Posted 25 August 2013 - 10:07 PM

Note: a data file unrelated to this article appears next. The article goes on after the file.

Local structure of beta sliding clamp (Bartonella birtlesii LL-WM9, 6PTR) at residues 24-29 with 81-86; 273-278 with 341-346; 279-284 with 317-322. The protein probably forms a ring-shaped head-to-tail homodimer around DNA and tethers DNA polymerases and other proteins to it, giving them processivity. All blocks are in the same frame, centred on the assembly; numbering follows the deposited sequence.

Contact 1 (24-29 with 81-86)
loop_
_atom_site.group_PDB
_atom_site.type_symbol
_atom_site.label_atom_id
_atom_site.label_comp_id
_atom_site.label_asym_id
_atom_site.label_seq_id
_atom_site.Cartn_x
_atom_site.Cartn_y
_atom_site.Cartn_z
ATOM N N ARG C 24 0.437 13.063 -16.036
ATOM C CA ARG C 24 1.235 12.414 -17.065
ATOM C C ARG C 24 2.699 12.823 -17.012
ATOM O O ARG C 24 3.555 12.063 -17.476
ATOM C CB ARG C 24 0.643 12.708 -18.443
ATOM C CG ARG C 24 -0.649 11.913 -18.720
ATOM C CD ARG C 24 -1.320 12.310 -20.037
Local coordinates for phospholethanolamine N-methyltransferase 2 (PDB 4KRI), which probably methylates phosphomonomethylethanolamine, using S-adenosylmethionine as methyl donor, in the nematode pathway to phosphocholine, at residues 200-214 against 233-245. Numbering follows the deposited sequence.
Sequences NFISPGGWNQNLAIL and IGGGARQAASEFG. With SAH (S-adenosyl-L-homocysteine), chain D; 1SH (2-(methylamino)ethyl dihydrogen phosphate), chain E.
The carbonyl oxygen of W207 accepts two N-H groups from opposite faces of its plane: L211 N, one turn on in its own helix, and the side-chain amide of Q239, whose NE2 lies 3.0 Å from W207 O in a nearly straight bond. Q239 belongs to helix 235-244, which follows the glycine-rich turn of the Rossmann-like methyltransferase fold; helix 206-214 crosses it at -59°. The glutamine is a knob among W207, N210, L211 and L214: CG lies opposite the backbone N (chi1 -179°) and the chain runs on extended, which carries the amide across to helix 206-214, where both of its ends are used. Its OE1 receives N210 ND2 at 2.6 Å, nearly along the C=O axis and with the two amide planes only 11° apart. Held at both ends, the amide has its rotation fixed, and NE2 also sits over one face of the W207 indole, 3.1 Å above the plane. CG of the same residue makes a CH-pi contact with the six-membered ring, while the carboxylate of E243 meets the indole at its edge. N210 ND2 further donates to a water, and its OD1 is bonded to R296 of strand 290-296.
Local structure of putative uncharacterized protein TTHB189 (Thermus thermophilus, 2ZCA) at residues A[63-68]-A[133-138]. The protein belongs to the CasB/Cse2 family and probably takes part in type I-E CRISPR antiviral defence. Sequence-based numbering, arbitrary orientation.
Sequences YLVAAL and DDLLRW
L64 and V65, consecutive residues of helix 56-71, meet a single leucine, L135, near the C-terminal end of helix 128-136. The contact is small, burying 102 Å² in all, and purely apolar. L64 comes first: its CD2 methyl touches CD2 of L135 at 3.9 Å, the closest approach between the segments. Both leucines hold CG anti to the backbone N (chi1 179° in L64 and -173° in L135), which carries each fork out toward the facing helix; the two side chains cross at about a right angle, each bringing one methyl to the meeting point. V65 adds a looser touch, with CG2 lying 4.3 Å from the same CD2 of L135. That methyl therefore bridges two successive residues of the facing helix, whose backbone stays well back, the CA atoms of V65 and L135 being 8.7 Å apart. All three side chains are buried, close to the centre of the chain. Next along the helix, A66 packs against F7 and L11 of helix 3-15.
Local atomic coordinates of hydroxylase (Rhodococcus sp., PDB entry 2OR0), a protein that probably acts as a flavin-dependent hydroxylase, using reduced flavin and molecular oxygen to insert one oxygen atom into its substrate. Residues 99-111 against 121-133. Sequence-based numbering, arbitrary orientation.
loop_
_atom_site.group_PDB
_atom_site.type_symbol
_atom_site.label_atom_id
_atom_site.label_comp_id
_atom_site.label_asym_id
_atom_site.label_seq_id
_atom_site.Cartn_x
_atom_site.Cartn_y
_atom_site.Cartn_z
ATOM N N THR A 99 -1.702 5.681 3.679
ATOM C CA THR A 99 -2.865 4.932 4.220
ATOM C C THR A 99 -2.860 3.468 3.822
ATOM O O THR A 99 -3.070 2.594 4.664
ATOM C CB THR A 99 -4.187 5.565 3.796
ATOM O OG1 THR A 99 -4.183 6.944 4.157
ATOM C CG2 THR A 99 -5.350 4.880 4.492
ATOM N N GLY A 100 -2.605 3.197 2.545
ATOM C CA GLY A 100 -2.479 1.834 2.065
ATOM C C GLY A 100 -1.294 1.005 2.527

My “IBS” got a lot worse after I gave birth. For six months, I was in and out of the GI doctor’s office and trying different treatments. I kept insisting to my doc that it wasn’t IBS and ran through a list of other things I thought it might be after doing some research. Doc legitimately shot down every suggestion. However, my determination convinced her to FINALLY run some tests besides blood, urine and stool. An upper GI showed a small ulcer in my stomach, probably not the cause of my symptoms but a result of the stress I was facing. A colonoscopy showed only microscopic inflammation, not the inflammation seen with Crohn’s or Ulcerative Colitis. The last and least stressful test, a CT scan, finally revealed the cause of my symptoms. I had a blood clot in my superior mesenteric vein, which was also the cause of the microscopic inflammation in my colon. After being treated for the blood clot, I got lots better. I’d had bowel problems all my life, and my internist said the blood clot could have been congenital, something I will never know for sure. After the blood clot was gone, my symptoms were never as bad as they had been on and off all my life. Then, after going through menopause, my IBS symptoms have practically disappeared. When I do have problems, extra fiber does the trick. I never have cramping anymore. My symptoms were always the worst right before my periods. If your IBS symptoms are nearly unbearable or if they worsen after pregnancy, tell your doctor you want a CT scan if your doctor hasn’t done one, especially if a colonoscopy showed microscopic inflammation. Endoscopies (gastroscopy and colonoscopy) are popular tools for ruling out Crohn’s and Ulcerative Colitis, and if those tests are negative, one might get an IBS diagnosis without having a CT scan performed. Demand the CT scan. IBS should only be a diagnosis when other possible causes have been ruled out. As odd as it may seem, a blood clot in an abdominal vein could be the cause.